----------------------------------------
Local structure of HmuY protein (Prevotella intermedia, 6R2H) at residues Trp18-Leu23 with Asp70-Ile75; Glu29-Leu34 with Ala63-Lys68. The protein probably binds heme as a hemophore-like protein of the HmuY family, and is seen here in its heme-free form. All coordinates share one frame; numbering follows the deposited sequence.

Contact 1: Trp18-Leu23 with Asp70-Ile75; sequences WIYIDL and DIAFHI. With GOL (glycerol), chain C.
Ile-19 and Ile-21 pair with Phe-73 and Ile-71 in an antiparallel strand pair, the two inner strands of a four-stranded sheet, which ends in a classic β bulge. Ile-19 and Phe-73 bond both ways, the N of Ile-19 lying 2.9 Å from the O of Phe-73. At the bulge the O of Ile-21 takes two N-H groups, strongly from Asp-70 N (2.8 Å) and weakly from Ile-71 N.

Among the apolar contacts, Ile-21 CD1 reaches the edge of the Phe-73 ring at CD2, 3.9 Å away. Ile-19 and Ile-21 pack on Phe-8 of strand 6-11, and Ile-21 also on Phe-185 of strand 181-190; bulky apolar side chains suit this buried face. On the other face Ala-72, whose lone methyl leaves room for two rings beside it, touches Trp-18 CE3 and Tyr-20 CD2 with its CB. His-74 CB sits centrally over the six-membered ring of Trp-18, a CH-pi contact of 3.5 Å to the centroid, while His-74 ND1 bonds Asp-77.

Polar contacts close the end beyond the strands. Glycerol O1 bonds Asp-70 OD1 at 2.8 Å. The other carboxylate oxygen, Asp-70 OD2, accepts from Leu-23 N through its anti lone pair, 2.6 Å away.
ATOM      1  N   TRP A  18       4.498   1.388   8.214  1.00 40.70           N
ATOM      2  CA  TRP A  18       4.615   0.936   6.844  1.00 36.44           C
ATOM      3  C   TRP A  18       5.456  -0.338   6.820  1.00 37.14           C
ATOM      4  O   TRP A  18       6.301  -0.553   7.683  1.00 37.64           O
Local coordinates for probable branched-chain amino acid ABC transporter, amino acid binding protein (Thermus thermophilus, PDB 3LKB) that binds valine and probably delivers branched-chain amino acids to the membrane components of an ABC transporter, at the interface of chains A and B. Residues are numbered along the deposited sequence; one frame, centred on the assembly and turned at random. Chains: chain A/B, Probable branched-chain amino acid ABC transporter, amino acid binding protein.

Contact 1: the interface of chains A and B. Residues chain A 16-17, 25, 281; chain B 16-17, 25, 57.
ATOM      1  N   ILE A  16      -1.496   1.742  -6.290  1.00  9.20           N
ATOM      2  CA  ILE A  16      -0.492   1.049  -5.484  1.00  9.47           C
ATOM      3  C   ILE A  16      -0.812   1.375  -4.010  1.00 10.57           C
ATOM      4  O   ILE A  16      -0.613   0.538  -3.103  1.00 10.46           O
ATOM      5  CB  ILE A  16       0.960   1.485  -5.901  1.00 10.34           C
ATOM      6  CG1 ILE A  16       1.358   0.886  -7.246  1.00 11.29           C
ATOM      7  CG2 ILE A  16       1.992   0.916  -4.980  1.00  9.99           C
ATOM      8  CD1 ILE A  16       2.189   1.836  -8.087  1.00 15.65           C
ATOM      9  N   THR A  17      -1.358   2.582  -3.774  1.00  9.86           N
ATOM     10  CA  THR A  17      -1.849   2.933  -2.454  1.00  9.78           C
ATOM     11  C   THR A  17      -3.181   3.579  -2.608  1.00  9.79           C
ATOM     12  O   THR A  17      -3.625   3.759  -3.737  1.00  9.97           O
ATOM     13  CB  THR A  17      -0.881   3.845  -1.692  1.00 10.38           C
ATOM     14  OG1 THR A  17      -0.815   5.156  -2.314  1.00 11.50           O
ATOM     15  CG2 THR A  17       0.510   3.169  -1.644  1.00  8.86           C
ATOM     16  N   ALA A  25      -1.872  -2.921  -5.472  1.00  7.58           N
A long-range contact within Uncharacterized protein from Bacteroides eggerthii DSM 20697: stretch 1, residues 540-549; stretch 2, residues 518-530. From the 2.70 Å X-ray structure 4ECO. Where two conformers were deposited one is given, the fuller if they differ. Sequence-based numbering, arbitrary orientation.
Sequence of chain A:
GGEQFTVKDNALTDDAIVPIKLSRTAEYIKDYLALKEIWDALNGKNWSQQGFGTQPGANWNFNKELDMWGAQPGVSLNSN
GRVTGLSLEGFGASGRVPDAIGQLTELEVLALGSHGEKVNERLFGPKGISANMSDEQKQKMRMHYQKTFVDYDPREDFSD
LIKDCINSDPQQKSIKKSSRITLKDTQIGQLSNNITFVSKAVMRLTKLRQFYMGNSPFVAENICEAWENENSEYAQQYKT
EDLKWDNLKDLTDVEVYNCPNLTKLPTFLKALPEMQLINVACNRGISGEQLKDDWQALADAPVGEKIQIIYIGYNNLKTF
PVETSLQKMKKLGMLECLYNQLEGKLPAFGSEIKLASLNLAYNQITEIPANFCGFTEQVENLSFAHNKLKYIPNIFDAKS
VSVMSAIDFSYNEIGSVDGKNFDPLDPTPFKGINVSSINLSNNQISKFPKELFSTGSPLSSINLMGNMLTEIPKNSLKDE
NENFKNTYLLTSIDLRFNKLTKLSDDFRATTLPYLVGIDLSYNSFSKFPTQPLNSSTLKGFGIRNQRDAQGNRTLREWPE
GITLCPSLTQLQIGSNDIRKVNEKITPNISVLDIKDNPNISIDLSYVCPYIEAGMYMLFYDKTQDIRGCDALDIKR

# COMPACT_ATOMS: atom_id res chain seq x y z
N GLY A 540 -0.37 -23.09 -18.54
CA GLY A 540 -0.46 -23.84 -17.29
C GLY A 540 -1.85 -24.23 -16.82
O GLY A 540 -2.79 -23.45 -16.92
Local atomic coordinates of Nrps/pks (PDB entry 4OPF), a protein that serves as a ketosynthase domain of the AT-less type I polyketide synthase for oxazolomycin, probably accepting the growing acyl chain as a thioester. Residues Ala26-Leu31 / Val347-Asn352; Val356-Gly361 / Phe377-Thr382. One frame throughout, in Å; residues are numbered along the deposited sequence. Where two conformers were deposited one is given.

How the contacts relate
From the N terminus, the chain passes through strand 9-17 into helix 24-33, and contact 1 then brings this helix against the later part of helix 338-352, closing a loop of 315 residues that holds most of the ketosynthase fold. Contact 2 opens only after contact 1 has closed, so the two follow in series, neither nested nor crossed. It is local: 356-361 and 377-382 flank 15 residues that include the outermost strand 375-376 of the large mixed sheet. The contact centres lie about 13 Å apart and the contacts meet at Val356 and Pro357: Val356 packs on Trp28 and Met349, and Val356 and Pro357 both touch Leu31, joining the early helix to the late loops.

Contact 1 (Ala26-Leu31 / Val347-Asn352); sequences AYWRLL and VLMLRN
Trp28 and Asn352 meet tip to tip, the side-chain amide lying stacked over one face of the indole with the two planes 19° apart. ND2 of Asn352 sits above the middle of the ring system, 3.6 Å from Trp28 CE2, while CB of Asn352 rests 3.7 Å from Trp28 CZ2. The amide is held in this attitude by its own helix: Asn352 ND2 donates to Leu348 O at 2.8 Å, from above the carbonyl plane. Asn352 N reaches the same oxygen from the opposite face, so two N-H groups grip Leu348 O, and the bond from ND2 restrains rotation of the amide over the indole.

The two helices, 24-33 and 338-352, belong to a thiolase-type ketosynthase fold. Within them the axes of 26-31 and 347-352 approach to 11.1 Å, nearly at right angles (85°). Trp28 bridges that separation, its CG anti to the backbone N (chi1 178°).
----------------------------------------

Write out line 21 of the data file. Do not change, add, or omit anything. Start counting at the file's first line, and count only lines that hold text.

ATOM     10  CA  THR A  17      -1.849   2.933  -2.454  1.00  9.78           C